Turning system takes the pressure off hospitals
When the first wave of coronavirus ran its course in spring, Julian Ferchow was shocked to begin with. “We saw the pictures coming in from Italy, with exhausted doctors and distraught nursing staff.” He knew right away: “We have to help out.” Ferchow put his doctoral project aside for a while and assembled a 20-strong team. Within four weeks, using virtual tools, they developed what is known as the Proning Taco system, which makes it easier for nursing staff to rotate COVID-19 patients in intensive care. This takes the pressure off hospitals crippled by a lack of personnel during the pandemic.
Patients with acute respiratory distress syndrome have to be turned onto prone positioning twice a day. Lying face down improves blood flow to the lungs. Acute respiratory distress syndrome is one of the most serious symptoms of COVID-19, and is the cause of death for many patients.
As manual turning requires a good deal of strength, particularly in the case of overweight men, turning process currently calls for a skilled team of five healthcare professionals. Moreover, great care must be taken when rotating a patient. The proning system reduces the team to just three healthcare professionals. With the patient lying on one mattress, two nursing specialists wrap a second around him like a sandwich – or a taco. They then pull the patient towards them using straps and turn him to lie face down on the other mattress. A doctor supervises the procedure.
Although the technique is simple, the system is highly effective and inexpensive. The Proning Taco is made in such a way that it stabilises the patient and enables the rotation to be performed with only minimal resistance. The mattresses are made of thin, viscoelastic foam that reduces pressure spots during the rotation process. They are also ergonomically designed and adjustable. “The mattress comes in one size and is suitable for all patients,” Ferchow says.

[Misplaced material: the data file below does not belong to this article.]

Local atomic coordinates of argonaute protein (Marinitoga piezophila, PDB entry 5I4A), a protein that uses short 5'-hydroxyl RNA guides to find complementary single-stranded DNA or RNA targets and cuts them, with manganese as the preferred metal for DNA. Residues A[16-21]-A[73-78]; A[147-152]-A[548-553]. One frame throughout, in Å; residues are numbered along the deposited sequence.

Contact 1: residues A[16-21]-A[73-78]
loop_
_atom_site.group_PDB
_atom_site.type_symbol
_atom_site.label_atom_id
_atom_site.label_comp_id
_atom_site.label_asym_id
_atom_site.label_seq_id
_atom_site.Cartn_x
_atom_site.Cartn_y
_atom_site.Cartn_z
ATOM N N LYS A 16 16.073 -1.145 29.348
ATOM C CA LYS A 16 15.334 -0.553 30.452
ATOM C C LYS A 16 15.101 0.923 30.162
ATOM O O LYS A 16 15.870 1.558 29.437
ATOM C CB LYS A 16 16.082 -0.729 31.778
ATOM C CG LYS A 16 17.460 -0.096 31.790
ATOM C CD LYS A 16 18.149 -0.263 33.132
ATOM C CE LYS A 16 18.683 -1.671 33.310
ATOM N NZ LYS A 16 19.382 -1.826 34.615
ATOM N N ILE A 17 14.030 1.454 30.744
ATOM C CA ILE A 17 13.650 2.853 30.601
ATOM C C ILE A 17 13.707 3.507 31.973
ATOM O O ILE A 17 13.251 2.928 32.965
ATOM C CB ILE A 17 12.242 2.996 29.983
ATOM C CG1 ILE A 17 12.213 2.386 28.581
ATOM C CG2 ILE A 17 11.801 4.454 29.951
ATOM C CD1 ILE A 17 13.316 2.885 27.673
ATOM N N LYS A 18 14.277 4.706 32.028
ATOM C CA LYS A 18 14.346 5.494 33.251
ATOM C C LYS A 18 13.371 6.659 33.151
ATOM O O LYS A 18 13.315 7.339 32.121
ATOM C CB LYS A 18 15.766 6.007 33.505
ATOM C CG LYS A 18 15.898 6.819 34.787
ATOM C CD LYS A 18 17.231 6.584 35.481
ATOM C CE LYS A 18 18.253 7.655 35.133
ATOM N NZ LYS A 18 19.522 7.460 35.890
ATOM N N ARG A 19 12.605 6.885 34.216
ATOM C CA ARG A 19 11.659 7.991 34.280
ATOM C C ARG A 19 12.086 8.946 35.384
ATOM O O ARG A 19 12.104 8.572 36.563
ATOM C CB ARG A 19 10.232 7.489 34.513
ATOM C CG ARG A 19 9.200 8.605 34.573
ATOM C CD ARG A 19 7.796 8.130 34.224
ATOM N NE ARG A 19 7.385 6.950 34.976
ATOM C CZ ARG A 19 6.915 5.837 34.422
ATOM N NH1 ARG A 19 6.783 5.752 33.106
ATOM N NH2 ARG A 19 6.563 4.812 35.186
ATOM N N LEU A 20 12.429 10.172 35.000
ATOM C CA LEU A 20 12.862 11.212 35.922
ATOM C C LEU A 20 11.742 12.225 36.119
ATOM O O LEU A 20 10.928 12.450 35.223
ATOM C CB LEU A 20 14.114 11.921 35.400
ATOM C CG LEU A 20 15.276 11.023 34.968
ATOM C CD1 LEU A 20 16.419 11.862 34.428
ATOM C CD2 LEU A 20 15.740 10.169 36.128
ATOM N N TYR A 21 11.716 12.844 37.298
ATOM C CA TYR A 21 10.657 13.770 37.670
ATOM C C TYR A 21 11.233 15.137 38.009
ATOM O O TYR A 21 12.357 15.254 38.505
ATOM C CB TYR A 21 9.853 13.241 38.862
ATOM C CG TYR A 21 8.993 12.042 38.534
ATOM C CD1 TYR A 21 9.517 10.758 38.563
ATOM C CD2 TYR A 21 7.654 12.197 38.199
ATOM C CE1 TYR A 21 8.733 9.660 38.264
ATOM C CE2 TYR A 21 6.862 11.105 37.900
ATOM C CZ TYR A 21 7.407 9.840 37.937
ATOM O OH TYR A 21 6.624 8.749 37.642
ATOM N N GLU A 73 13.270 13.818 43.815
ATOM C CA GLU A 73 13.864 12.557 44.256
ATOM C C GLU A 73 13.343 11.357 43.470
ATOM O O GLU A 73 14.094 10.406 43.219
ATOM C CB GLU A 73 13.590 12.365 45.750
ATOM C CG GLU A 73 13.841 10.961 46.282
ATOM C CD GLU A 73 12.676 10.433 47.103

Ferchow is researching product development and engineering design in 3D printing at ETH Zurich. He was able to apply the specialist and methodological skills of this area of research directly to the Proning Taco project. Ferchow worked on the design with physicians from the University Hospital Zurich and with product developers, designers and industry representatives. Apart from Ferchow, the other members of the core team are Hanspeter Keel, Frederick Waldern, Lorenzo Scazziga and Gokula Englberger, together with Susanne Kohler and Philipp Bühler of the University Hospital Zurich.
Available on the internet free of charge
Based in Basel, OBA AG now intends to manufacture the proning system on a larger scale. To this end, a pre-production prototype was put through its paces at University Hospital Zurich two weeks ago. The company is now making minor modifications to the product and intends to offer it to hospitals. Ferchow is delighted to hear this news. “From the outset, our only goal was to make a difference and help society in the pandemic,” he says. This is also the aim of the helpfulETH initiative launched by ETH Professor Mirko Meboldt, which enabled the development of the proning system.
After Ferchow and his team had successfully developed and tested a functional prototype in the spring, they could have applied for a patent. Instead, they posted a product description online, making it available to everyone free of charge. “As a result, even hospitals in Asia got in touch,” Ferchow says. This makes it very likely that intensive care COVID-19 patients in other countries will soon be rotated according to the taco principle.